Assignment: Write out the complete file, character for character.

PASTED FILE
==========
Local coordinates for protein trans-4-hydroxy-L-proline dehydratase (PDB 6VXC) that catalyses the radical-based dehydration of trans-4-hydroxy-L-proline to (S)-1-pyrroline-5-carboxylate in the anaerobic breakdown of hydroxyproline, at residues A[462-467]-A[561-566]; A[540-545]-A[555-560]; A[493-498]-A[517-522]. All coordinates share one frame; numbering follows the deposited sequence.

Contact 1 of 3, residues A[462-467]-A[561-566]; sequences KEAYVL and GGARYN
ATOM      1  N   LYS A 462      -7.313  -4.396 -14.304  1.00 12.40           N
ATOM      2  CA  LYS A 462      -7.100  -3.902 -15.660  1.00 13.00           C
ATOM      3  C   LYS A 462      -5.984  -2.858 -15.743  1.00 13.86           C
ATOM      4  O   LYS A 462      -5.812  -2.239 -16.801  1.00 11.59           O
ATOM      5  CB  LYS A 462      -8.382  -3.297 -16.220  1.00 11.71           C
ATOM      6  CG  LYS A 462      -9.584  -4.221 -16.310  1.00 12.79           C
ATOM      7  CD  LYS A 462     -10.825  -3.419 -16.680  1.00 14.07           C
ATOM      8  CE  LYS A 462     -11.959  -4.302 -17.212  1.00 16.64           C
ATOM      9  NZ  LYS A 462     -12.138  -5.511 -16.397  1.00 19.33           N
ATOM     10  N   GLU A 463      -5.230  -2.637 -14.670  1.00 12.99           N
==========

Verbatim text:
Local coordinates for protein trans-4-hydroxy-L-proline dehydratase (PDB 6VXC) that catalyses the radical-based dehydration of trans-4-hydroxy-L-proline to (S)-1-pyrroline-5-carboxylate in the anaerobic breakdown of hydroxyproline, at residues A[462-467]-A[561-566]; A[540-545]-A[555-560]; A[493-498]-A[517-522]. All coordinates share one frame; numbering follows the deposited sequence.

Contact 1 of 3, residues A[462-467]-A[561-566]; sequences KEAYVL and GGARYN
ATOM      1  N   LYS A 462      -7.313  -4.396 -14.304  1.00 12.40           N
ATOM      2  CA  LYS A 462      -7.100  -3.902 -15.660  1.00 13.00           C
ATOM      3  C   LYS A 462      -5.984  -2.858 -15.743  1.00 13.86           C
ATOM      4  O   LYS A 462      -5.812  -2.239 -16.801  1.00 11.59           O
ATOM      5  CB  LYS A 462      -8.382  -3.297 -16.220  1.00 11.71           C
ATOM      6  CG  LYS A 462      -9.584  -4.221 -16.310  1.00 12.79           C
ATOM      7  CD  LYS A 462     -10.825  -3.419 -16.680  1.00 14.07           C
ATOM      8  CE  LYS A 462     -11.959  -4.302 -17.212  1.00 16.64           C
ATOM      9  NZ  LYS A 462     -12.138  -5.511 -16.397  1.00 19.33           N
ATOM     10  N   GLU A 463      -5.230  -2.637 -14.670  1.00 12.99           N